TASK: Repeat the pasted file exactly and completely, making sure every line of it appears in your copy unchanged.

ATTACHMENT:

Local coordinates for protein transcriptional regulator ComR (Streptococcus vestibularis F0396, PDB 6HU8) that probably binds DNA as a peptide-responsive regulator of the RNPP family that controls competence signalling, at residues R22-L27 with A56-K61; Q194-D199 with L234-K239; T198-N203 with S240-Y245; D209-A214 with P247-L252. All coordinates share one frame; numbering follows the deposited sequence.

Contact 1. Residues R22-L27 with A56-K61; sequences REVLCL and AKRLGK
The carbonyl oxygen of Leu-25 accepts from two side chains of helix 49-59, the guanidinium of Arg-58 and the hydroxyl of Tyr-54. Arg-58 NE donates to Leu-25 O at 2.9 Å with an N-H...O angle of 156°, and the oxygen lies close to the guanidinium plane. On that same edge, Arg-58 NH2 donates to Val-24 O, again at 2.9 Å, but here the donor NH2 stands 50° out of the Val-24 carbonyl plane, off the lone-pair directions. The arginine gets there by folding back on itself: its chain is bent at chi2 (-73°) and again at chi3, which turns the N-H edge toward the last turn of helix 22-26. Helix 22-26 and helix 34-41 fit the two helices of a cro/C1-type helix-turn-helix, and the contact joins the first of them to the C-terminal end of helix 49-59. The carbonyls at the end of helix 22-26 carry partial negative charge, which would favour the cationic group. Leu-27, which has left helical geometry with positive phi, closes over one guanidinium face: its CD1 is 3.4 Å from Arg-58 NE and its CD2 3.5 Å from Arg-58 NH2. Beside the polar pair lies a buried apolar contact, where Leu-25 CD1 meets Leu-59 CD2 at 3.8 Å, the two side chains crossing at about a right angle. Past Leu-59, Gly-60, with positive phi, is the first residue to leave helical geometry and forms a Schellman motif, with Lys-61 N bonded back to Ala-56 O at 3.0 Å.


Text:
Local coordinates for protein transcriptional regulator ComR (Streptococcus vestibularis F0396, PDB 6HU8) that probably binds DNA as a peptide-responsive regulator of the RNPP family that controls competence signalling, at residues R22-L27 with A56-K61; Q194-D199 with L234-K239; T198-N203 with S240-Y245; D209-A214 with P247-L252. All coordinates share one frame; numbering follows the deposited sequence.

Contact 1. Residues R22-L27 with A56-K61; sequences REVLCL and AKRLGK
The carbonyl oxygen of Leu-25 accepts from two side chains of helix 49-59, the guanidinium of Arg-58 and the hydroxyl of Tyr-54. Arg-58 NE donates to Leu-25 O at 2.9 Å with an N-H...O angle of 156°, and the oxygen lies close to the guanidinium plane. On that same edge, Arg-58 NH2 donates to Val-24 O, again at 2.9 Å, but here the donor NH2 stands 50° out of the Val-24 carbonyl plane, off the lone-pair directions. The arginine gets there by folding back on itself: its chain is bent at chi2 (-73°) and again at chi3, which turns the N-H edge toward the last turn of helix 22-26. Helix 22-26 and helix 34-41 fit the two helices of a cro/C1-type helix-turn-helix, and the contact joins the first of them to the C-terminal end of helix 49-59. The carbonyls at the end of helix 22-26 carry partial negative charge, which would favour the cationic group. Leu-27, which has left helical geometry with positive phi, closes over one guanidinium face: its CD1 is 3.4 Å from Arg-58 NE and its CD2 3.5 Å from Arg-58 NH2. Beside the polar pair lies a buried apolar contact, where Leu-25 CD1 meets Leu-59 CD2 at 3.8 Å, the two side chains crossing at about a right angle. Past Leu-59, Gly-60, with positive phi, is the first residue to leave helical geometry and forms a Schellman motif, with Lys-61 N bonded back to Ala-56 O at 3.0 Å.